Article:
Sethi 20104 : FEV1 <30%0.83 (0.54 - 1.28)0.459

 
Analysis 1.10 Comparison 1 Antibiotics versus placebo, Outcome 10 Duration of exacerbation.
Duration of exacerbation

StudyMedian days of exacerbation treatment armMedian days of exacerbation placebo armP value

Continuous antibiotics

Seemungal 20089 (6-14)13 (6-24)0.036 Mann-Whitney test

Pulsed antibiotics

Mygind 2010931110.04

 
Analysis 1.11 Comparison 1 Antibiotics versus placebo, Outcome 11 Frequency of hospital admissions.
Frequency of hospital admissions

StudyRate of Hospitalisations per patient year on moxifloxacin (Mean +/-SD)Rate on placebo (Mean +/-SD)P value

Continuous antibiotics

Albert 20112 : FEV1 (80%-50%)0.50 +/-0.120.65 +/-0.11

Albert 20113 : FEV1 (50-30%)0.85 +/- 0.120.96+/-0.12

Albert 20114 : FEV1 <30%0.74 +/- 0.121.03 +/- 0.27

Pulsed antibiotics

Sethi 20101311360.46

Sethi 201023.02%23.45%

Sethi 2010

 
Summary of findings for the main comparison. Antibiotics versus placebo for COPD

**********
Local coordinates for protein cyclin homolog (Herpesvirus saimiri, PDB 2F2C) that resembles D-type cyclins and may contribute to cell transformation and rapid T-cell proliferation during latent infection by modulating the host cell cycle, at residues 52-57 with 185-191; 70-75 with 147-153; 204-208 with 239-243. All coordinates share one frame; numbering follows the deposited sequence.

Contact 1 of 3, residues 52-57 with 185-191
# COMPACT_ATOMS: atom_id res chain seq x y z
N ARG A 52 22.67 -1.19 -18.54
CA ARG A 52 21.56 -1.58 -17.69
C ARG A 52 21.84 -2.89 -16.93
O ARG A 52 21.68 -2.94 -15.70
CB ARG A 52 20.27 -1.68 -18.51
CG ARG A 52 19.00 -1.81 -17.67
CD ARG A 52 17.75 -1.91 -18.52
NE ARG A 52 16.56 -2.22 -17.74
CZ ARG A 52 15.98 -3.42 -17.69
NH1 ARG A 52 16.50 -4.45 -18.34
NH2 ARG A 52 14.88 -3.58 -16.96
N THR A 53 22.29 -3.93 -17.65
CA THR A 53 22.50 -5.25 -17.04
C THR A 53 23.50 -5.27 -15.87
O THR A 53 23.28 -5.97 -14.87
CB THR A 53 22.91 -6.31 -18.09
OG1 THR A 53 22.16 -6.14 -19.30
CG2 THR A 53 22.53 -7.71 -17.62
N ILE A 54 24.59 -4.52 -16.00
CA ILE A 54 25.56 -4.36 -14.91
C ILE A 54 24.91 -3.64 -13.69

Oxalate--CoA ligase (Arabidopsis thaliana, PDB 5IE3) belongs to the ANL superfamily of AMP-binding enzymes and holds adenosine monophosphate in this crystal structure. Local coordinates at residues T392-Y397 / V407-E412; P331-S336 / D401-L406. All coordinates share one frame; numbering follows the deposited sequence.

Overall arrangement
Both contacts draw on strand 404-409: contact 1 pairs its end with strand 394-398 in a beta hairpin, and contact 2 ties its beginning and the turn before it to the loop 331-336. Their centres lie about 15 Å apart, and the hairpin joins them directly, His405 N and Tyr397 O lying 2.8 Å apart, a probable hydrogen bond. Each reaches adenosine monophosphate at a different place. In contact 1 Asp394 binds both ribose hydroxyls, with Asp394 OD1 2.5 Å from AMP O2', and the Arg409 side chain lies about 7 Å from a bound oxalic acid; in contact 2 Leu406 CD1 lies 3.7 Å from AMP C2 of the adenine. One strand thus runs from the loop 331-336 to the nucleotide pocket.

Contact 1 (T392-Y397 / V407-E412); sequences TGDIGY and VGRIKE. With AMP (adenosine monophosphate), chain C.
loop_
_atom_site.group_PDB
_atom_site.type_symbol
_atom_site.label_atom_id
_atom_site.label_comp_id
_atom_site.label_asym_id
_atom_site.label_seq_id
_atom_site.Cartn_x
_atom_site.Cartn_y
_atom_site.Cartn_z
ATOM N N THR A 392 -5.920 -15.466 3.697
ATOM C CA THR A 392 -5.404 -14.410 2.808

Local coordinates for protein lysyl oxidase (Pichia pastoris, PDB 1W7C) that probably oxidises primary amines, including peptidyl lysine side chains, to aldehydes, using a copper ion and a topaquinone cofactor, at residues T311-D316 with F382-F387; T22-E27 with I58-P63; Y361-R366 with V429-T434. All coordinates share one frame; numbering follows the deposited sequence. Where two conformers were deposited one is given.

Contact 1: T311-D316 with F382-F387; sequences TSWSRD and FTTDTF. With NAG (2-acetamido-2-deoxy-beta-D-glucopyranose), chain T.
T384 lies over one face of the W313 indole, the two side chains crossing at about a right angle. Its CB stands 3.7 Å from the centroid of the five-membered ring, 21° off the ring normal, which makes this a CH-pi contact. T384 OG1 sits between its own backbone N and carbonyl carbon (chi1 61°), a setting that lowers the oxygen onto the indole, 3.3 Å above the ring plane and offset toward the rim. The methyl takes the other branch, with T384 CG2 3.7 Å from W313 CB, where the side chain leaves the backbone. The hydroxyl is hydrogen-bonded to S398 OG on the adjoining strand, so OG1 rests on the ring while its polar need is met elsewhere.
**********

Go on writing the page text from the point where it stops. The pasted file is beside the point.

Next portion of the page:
Antibiotics versus placebo for COPD (data from pulsed and continuous courses of antibiotics presented in the same table)

Patient or population: Adults (aged 40 or over) with COPD presenting with 1 or more exacerbations in the previous year. The 2 larger studies (Albert 2011; Sethi 2010) recruited patients who required systemic steroids or antibiotics for exacerbations or patients on supplemental oxygen

Settings: Outpatients presenting to hospital clinics

Intervention: Administration of an oral prophylactic antibiotic continuously or intermittently

Comparison: Administration of a placebo